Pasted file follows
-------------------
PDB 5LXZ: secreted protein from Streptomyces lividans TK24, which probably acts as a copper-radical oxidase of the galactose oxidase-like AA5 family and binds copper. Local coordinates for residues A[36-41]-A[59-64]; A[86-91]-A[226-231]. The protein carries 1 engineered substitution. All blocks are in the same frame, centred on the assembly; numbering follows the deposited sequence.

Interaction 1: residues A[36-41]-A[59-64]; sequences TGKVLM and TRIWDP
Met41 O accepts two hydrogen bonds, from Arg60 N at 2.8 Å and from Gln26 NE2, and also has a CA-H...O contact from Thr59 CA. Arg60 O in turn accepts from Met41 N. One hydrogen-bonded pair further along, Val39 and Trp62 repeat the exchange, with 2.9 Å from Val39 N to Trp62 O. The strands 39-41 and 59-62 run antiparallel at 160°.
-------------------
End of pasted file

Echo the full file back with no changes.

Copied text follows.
PDB 5LXZ: secreted protein from Streptomyces lividans TK24, which probably acts as a copper-radical oxidase of the galactose oxidase-like AA5 family and binds copper. Local coordinates for residues A[36-41]-A[59-64]; A[86-91]-A[226-231]. The protein carries 1 engineered substitution. All blocks are in the same frame, centred on the assembly; numbering follows the deposited sequence.

Interaction 1: residues A[36-41]-A[59-64]; sequences TGKVLM and TRIWDP
Met41 O accepts two hydrogen bonds, from Arg60 N at 2.8 Å and from Gln26 NE2, and also has a CA-H...O contact from Thr59 CA. Arg60 O in turn accepts from Met41 N. One hydrogen-bonded pair further along, Val39 and Trp62 repeat the exchange, with 2.9 Å from Val39 N to Trp62 O. The strands 39-41 and 59-62 run antiparallel at 160°.